Part of the afternoon of the first day was spent at Mare Island visiting Mike Stone and the USCGC Alert. Mike is part of a group that is planning to restore the Alert and bring her up the coast to an Oregon or Washington shipyard for some work.

Luke and Dan were leaving on Tuesday afternoon. On the way to the Oakland Airport we swang through the Berkeley Marina to find an 85' Crash Rescue boat moored there.

The advantage for the 83527 was that a pair of 12" signaling search lights were located and a request for additional items was made to MARAD. A second road trip is being organized to get the items for the WWFM and CCOA/83527.

 


March 2 -  Port Ludlow Chamber of Commerce PowerPoint presentation held at the Harbormaster Restaurant. A short tour of the boat followed after the presentation.
       
5 - Workparty - Dick Craig rebuilt the stbd 12vdc box to get the missing 1vdc lost in the connections. Roxane and Carole were preparing the  spray shield for painting. Dwayne Thompson continued to rewire the aft lighting circuit. Later the electrical panels were sandblasted at Vern Perryman's garage. We added a temporary plywood aft hatch that would be waterproof to keep the lazarette dry since the white canvas was removed.
 
7 - I  attended the Tall Ships "Maritime Traffic" planning meeting at the Foss Waterway Office, Tacoma with Dick Craig. The agenda is here.
 
5-9 - We have been working off and on repairing the scuppers under the spray shield. For years the rainwater has been running through the scupper holes and leaking down into the compartments. This was repaired by digging out all of t he soft rotten wood possible, then allowing the areas to dry out and apply a heavy mixture of fiberglass resin sold by the Rot Doctor. Their documentation is very complete and helpful for just our kind of project. After 3-4 applications of resin to the troubled areas a short PVC pipe was cut to length to route the future water through, instead of a wooden path.
       
       
 
       
We then foamed in the voids with spray can closed cell foam. The excess was cut away with a knife and "sculptured" with a Dremel grinder. The outer foam surfaces were fiberglass resined several times. finally the entire lower two inches was waterproofed  with liberally applied black pickup "bedliner."
       
       

All hangers and hardware removed and the rusty areas were sanded and a coat of NAPA rust converter was applied. The seam where the angle iron plate that attaches to the pilot house and the spray shield was chipped and sanded and all caulking, bad wood and general crap was removed. The rusty edges of both sides were painted with the rust converter. More work is required to finish this part. The final fix will be completed another day.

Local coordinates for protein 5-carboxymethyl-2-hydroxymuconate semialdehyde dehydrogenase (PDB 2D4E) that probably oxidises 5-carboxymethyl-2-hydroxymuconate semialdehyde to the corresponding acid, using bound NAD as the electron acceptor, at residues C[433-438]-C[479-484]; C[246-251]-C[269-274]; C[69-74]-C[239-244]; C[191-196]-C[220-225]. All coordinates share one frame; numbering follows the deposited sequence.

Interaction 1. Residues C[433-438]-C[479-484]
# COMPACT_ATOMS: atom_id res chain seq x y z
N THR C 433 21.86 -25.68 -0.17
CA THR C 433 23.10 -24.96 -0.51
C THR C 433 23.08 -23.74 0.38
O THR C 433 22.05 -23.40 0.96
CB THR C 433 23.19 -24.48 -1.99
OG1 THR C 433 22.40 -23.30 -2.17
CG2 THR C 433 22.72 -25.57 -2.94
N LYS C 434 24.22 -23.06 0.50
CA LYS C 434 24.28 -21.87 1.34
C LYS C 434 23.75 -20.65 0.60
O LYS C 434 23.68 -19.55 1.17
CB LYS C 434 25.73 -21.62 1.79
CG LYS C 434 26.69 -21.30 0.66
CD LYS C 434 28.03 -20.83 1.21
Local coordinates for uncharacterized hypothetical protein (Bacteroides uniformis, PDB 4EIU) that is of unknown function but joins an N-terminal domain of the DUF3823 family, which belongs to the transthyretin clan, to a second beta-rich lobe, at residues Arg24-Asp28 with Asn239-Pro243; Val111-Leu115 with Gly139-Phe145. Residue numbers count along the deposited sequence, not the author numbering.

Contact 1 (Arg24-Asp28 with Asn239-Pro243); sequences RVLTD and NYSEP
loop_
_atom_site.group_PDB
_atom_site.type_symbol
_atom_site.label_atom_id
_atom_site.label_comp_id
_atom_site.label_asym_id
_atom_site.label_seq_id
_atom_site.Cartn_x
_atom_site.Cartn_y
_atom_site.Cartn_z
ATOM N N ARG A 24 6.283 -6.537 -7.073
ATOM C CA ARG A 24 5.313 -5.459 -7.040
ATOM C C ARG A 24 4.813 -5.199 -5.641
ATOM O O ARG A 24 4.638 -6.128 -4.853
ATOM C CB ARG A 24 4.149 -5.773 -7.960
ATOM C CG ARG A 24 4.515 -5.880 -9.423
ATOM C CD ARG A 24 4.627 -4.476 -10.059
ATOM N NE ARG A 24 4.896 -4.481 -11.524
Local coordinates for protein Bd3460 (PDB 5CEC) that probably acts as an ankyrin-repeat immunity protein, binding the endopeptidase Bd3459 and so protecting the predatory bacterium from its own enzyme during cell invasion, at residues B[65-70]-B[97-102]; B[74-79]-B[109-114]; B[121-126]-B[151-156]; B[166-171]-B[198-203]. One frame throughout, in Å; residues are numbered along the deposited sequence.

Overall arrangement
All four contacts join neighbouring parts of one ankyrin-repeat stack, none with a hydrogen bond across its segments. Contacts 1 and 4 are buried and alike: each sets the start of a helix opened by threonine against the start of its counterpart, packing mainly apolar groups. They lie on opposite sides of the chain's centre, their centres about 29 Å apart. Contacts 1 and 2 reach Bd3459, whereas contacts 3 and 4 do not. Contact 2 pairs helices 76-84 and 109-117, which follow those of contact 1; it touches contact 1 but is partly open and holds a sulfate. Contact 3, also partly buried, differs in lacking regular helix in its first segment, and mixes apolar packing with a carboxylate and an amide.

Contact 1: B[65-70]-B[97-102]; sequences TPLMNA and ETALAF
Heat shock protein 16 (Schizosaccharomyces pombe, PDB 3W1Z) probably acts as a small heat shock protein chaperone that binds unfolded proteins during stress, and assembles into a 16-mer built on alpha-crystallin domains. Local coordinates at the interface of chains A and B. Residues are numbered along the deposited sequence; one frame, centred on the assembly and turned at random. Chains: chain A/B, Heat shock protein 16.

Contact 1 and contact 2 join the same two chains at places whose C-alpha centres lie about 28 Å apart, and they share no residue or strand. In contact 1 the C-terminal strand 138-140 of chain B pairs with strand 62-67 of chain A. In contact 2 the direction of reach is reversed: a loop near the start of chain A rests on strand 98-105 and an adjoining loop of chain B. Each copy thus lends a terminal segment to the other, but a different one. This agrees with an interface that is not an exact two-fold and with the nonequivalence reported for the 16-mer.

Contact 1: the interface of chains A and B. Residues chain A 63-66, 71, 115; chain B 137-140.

Pilot house seam     Aft end of sprayshield
Ventilator sheet metal awaiting replacement.
       
9 - Bill Eldridge from Port Ludlow and former CG EN2, came by and helped tear down the engine to remove the head for inspection.
 
Tearing her down Bill removing the head "nuts". Early observations  
       
15 - I went to the dock to figure out a way to get the head out of the boat with limited help. Across the dock from the 83527 was the USCGC Orcas from Coos Bay, OR, in for a little R & R on the Port Ludlow golf course.
 
Orcas across the dock. Thanks to Greg Edney, MK2 and Jeff Siron, MKC for the assistance.  
       
16 - Took the engine head to Courtwright Diesel Machine, [Bill, service manager, 253-383-4888] in Tacoma for inspection. Chuck and I presented the 20mm cannon mockup build idea to Andy Barr at WWFM for study and possible construction from wood.
   
18 - Dick Craig picked up the head from  Courtwright Diesel for the Saturday work party.
 
19 - At this workparty we got the engine head into the engine room, discuss moving with PL Marina. sanding done on the sprayshield. The most fun was getting to paint the stern numbers.
       
Layout and painting the stern numbers
Lowering the engine head. The ammo lockers before paint chipping and scraping.
   

26-27 - The weather was raining all weekend. Nothing significant happened on board.

 

29 - Dick Craig and Dan started re-assembly of the engine. We got the head "yarded" over the engine with a chain hoist and a big c-clamp attached to an overhead beam. It is now torqued down to spec ready for the injectors to be installed.

 

30 - Hurray, the Port Ludlow Marina has cut us a break and we can stay one more month, but at a different slip. That move will probably take place tomorrow with the help of Mike Mallet and the Vessel Assist boat.